I. May. The Moon When Ponies Shed Their Shaggy Hair. Horsemen against a red western sky ride through White River Valley. Warriors, women and children trail in the twilight dust, ghostlike, pushing forward, reaching back to the bleeding horizon. Buffalo gone. Freedom gone. The sacred circle broken. Huddled by the fort at the foot of ancient cliffs, places of dreaming, they chant the peace song. Dog soldiers and Indian scouts surround the horsemen: Little Hawk, Big Road, He Dog, and their chief, the man they call Strange One. In silence he roams among them, noticing none but the children. Solitary creature, like a hawk on the wing. Small and slim, a single feather at the back of his head. Braids of brown fur-wrapped hair hanging long over plain buckskin, a Winchester dangling at his knee. His power, a boyhood vision of the world behind this one. Spirit home of all things living, where he and his horse dance queer like shadows floating, giving him the name Tashunka-Uitco, Crazy Horse. Facing the Blue Coats, he stares down the darkness. Ferocious eyes, face of blazing rage. The soldiers fear him above all others, fear his strong medicine, his war club, his scalping knife. They have heard the stories. Or lived to tell their own. How he chewed dried eagle heart and wild aster flowers for power and protection from the guns and bayonets, the bullets like hail around him. How on the plains and in the hills, charging into battle on a yellow pinto, eager and tireless for the killing, he whipped them on the Powder, along the Yellowstone, beside the Rosebud, at the Little Big Horn. And after all that, this. The final insult. Bringing the Lakotas to the Soldier Town, trading skin tepees for canvas tents, bounty for hunger. Surrendering weapons and horses and vigor to the whites who swell like flood waters over the land, following the smell of gold. Wishing for the evening wind waving through tall grass, for the blazing fires of village centers where the people dance and sing Hoka hey! Hoka hey! until night gives birth to morning sun rising over the breaks of distant bluffs. Longing for the old days, the Indian ways. II. Spotted eagle circling above me. Plunging at my feet. Under its wing, iron knife stuck deep. Blood filling my moccasins. Drum beating in my head like horse hooves on hollow ground. Great Spirit, take me to distant dark country where my anger can roam free, far from white man’s chains and crooked tongues. Our ways and theirs, different as sun from moon. Hey-a-a-hey! Have courage my people. Only the earth endures. Behold! In the clouds, a thunder being smoking healing herbs in the holy pipe. A rider with lightning limbs on a white-faced bay facing east. Behold! All tribes, one nation. Walking the black road home. Hou! This day my heart is good. It is a beautiful time to die. III. Messenger comes with slow feet of bad news: Betrayal and lies. Promises broken. Red steel, long knife flashing in late sun. Brave warrior drops to the dust by the soldiers’ iron house, dark pools of blood mirror sacred sky. Ahh-h! Curly, my son. Strong, good and wise man! A father’s heart heavy with loss. A mother’s tears like rain spilling over smooth stones. The people’s vision blinded, their voice silenced, stars turning toward midnight. No killing, no taking of scalps can bring you back or make the darkness fade. But your spirit will rise, and your bones will sleep under grass facing blue sky along a creek beneath cottonwoods crowded by plum and chokeberry thickets; where as a boy you liked to run and hunt and dream, the earth, rain and four winds your only companions. This holy place your father and mother alone will know, and we will die holding the secret in our breasts with eternal love for you, our son, our Strange One.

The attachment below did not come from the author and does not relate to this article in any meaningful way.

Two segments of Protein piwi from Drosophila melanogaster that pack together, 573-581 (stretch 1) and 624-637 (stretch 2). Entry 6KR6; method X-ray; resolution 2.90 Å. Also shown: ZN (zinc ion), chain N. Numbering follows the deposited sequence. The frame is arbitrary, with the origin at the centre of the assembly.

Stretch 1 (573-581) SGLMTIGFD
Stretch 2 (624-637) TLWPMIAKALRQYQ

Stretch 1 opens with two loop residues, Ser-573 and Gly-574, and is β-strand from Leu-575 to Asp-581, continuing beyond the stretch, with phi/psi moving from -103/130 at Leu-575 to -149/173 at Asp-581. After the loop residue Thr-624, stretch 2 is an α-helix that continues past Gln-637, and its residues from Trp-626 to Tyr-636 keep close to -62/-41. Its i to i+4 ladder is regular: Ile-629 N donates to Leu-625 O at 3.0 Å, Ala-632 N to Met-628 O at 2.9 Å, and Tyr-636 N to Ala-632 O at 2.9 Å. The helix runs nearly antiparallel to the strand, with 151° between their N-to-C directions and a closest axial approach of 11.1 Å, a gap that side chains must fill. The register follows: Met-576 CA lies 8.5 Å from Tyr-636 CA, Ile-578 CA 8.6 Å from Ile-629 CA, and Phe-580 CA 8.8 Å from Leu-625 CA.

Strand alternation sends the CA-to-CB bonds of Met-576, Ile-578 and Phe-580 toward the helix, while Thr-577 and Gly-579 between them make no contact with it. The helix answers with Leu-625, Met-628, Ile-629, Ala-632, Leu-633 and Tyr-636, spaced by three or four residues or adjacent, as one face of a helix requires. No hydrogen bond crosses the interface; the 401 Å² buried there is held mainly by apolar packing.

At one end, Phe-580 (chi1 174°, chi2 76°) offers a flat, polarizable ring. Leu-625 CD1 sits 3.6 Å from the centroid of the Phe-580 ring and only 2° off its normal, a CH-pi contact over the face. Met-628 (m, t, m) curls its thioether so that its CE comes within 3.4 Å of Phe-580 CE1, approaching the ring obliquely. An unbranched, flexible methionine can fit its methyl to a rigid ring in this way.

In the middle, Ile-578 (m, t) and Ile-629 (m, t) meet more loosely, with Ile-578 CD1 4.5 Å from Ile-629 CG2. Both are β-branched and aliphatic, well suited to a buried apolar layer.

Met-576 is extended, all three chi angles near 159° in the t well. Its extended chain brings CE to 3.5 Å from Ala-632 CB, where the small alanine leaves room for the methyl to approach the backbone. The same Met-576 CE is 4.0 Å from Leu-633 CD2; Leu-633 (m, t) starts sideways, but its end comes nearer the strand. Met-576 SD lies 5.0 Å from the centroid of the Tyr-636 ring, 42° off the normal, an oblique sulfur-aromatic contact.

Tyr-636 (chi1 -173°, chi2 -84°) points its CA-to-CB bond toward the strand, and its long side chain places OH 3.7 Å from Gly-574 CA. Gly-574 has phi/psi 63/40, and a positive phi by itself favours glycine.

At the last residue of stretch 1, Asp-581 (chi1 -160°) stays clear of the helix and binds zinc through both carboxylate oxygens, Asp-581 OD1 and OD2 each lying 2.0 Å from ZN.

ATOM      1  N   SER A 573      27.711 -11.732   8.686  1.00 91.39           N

J. T. Evans is a writer living in Richmond, Va.